ANIC concerned about proposed foreign fighters bill
His Eminence, the Grand Mufti of Australia, Dr Ibrahim Abu Mohammad and the Australian National Imams Council affirm that, like all citizens, we have a vested interest in the ongoing safety and security of Australia. However, we are not convinced that the threat, no matter how serious, warrants sacrificing basic human rights and imposing on Australians the unnecessary burden of living in constant fear and paranoia.
ANIC is also concerned with the haste with which the introduction of these new laws is being pursued. Passing new laws in the current climate of fear and heightened anxiety has never been a good idea. The review should be carried out under more considered and reasoned conditions.
ANIC nonetheless, given the restricted time frame to assess the proposed bill, submitted to the Parliamentary Joint Committee on Intelligence and Security’s inquiry into the Counter-Terrorism Legislation Amendment (Foreign Fighters) Bill 2014, that these new measures will broadly limit key human rights such as freedom of movement, freedom of speech and freedom of association.
We are especially concerned that the new laws will broaden the definition of “advocating” terrorism to include “promote” and “encourage”, as well as “counsel” and “urge”; and if an organisation is deemed to have advocated terrorism, they could be proscribed. ANIC is aware that this provision is of particular concern to preachers who spend a large proportion of their time teaching and advocating on social justice issues. “The proposal has serious implications on free speech and will have a chilling effect on legitimate religious and political debate. We recommend that the provision for advocating terrorism be removed,” said the Mufti of Australia.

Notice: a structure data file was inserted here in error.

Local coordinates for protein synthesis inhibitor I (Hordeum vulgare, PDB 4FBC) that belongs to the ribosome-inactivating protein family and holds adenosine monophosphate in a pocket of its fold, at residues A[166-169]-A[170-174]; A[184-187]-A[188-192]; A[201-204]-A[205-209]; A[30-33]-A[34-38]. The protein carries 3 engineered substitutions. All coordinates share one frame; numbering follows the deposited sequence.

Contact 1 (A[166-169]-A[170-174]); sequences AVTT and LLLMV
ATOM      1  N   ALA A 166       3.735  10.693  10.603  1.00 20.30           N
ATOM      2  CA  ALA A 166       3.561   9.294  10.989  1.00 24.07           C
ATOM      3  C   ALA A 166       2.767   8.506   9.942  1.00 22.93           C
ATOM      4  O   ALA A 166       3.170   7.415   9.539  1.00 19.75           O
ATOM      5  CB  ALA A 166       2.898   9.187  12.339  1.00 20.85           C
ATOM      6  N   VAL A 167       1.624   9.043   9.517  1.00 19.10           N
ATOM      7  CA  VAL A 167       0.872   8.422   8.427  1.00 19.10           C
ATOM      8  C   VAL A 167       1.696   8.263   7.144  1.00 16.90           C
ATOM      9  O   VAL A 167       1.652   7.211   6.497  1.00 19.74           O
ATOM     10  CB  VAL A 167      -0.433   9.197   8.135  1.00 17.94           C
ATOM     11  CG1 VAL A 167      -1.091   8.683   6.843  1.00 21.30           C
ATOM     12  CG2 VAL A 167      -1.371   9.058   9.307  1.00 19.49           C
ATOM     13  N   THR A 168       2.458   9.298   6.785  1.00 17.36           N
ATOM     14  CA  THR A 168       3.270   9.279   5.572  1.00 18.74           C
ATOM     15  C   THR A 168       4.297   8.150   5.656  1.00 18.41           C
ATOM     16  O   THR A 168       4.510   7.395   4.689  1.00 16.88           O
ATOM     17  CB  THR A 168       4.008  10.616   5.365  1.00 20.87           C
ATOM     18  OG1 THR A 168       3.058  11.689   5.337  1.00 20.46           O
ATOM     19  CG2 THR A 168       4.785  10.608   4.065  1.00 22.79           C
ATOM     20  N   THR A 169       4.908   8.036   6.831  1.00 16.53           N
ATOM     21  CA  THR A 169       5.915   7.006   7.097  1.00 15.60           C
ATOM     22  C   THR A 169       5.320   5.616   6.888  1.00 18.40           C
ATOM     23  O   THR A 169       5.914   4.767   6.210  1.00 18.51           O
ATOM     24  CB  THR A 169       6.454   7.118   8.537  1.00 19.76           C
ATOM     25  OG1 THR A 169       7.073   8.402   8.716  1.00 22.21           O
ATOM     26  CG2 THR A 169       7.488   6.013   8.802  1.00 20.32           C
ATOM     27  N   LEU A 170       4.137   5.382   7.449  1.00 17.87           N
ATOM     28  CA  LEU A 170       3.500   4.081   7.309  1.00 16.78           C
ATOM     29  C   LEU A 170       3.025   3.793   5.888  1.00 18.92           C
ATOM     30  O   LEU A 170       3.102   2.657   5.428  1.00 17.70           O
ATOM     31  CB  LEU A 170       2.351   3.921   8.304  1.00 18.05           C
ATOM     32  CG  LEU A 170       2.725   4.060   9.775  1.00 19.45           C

ANIC supports the concern of academics and community groups in Australia that the new travel offences contained in the Bill are extreme and unnecessarily burdens people who may need to visit designated areas for innocent reasons such as religious pilgrimage. We recommend that the declared area provision be removed or alternatively amended to include as part of the offence a specific illegitimate purpose for being in the area rather than the traveller being required to provide a legitimate defence.
ANIC is also concerned that the new law, which lowers the threshold for Customs offices to detain a person will lead to an increase in the number of cases that have been reported recently where innocent travellers were detained for questioning causing them to miss their flights. It is our view that the inconvenience caused and associated financial impost are unjustified.
“We are extremely concerned that basic human rights such as freedom of speech and freedom of movement will be affected by provisions contained in the Foreign Fighters Bill,” said Dr Abu Mohammad.